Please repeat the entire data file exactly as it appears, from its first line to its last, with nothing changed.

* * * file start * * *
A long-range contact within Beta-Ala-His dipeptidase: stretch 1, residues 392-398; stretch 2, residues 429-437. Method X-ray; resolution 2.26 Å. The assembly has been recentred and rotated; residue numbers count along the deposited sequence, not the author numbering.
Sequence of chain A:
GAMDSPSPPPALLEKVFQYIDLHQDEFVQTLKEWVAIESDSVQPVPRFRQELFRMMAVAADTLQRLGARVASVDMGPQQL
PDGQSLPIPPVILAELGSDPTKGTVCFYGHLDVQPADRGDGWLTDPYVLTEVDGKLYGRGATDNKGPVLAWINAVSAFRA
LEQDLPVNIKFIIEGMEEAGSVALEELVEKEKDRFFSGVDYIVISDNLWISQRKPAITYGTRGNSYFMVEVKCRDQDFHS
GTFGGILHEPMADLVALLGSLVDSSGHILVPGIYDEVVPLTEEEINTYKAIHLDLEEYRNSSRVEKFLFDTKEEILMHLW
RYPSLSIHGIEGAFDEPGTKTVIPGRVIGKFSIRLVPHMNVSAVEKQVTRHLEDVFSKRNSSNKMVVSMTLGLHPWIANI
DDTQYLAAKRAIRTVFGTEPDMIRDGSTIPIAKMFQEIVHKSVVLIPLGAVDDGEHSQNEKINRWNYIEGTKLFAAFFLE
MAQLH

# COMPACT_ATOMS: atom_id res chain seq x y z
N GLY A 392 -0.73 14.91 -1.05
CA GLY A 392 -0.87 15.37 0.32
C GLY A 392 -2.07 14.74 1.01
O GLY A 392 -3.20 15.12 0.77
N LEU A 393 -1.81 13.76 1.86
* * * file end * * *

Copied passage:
A long-range contact within Beta-Ala-His dipeptidase: stretch 1, residues 392-398; stretch 2, residues 429-437. Method X-ray; resolution 2.26 Å. The assembly has been recentred and rotated; residue numbers count along the deposited sequence, not the author numbering.
Sequence of chain A:
GAMDSPSPPPALLEKVFQYIDLHQDEFVQTLKEWVAIESDSVQPVPRFRQELFRMMAVAADTLQRLGARVASVDMGPQQL
PDGQSLPIPPVILAELGSDPTKGTVCFYGHLDVQPADRGDGWLTDPYVLTEVDGKLYGRGATDNKGPVLAWINAVSAFRA
LEQDLPVNIKFIIEGMEEAGSVALEELVEKEKDRFFSGVDYIVISDNLWISQRKPAITYGTRGNSYFMVEVKCRDQDFHS
GTFGGILHEPMADLVALLGSLVDSSGHILVPGIYDEVVPLTEEEINTYKAIHLDLEEYRNSSRVEKFLFDTKEEILMHLW
RYPSLSIHGIEGAFDEPGTKTVIPGRVIGKFSIRLVPHMNVSAVEKQVTRHLEDVFSKRNSSNKMVVSMTLGLHPWIANI
DDTQYLAAKRAIRTVFGTEPDMIRDGSTIPIAKMFQEIVHKSVVLIPLGAVDDGEHSQNEKINRWNYIEGTKLFAAFFLE
MAQLH

# COMPACT_ATOMS: atom_id res chain seq x y z
N GLY A 392 -0.73 14.91 -1.05
CA GLY A 392 -0.87 15.37 0.32
C GLY A 392 -2.07 14.74 1.01
O GLY A 392 -3.20 15.12 0.77
N LEU A 393 -1.81 13.76 1.86